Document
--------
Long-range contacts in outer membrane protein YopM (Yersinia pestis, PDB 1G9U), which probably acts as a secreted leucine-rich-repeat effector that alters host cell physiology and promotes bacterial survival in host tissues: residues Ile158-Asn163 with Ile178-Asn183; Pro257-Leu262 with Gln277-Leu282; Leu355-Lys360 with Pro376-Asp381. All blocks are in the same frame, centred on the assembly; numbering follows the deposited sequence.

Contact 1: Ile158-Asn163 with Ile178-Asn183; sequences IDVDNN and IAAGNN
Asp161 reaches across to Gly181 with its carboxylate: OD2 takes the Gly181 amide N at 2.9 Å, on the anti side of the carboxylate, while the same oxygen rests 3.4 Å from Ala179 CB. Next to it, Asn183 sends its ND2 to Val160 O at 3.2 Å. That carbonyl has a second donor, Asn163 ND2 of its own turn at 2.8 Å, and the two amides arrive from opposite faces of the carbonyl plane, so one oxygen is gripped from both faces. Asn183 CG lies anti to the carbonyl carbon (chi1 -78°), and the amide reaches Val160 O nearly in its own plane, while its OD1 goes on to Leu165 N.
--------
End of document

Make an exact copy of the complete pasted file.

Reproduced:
Long-range contacts in outer membrane protein YopM (Yersinia pestis, PDB 1G9U), which probably acts as a secreted leucine-rich-repeat effector that alters host cell physiology and promotes bacterial survival in host tissues: residues Ile158-Asn163 with Ile178-Asn183; Pro257-Leu262 with Gln277-Leu282; Leu355-Lys360 with Pro376-Asp381. All blocks are in the same frame, centred on the assembly; numbering follows the deposited sequence.

Contact 1: Ile158-Asn163 with Ile178-Asn183; sequences IDVDNN and IAAGNN
Asp161 reaches across to Gly181 with its carboxylate: OD2 takes the Gly181 amide N at 2.9 Å, on the anti side of the carboxylate, while the same oxygen rests 3.4 Å from Ala179 CB. Next to it, Asn183 sends its ND2 to Val160 O at 3.2 Å. That carbonyl has a second donor, Asn163 ND2 of its own turn at 2.8 Å, and the two amides arrive from opposite faces of the carbonyl plane, so one oxygen is gripped from both faces. Asn183 CG lies anti to the carbonyl carbon (chi1 -78°), and the amide reaches Val160 O nearly in its own plane, while its OD1 goes on to Leu165 N.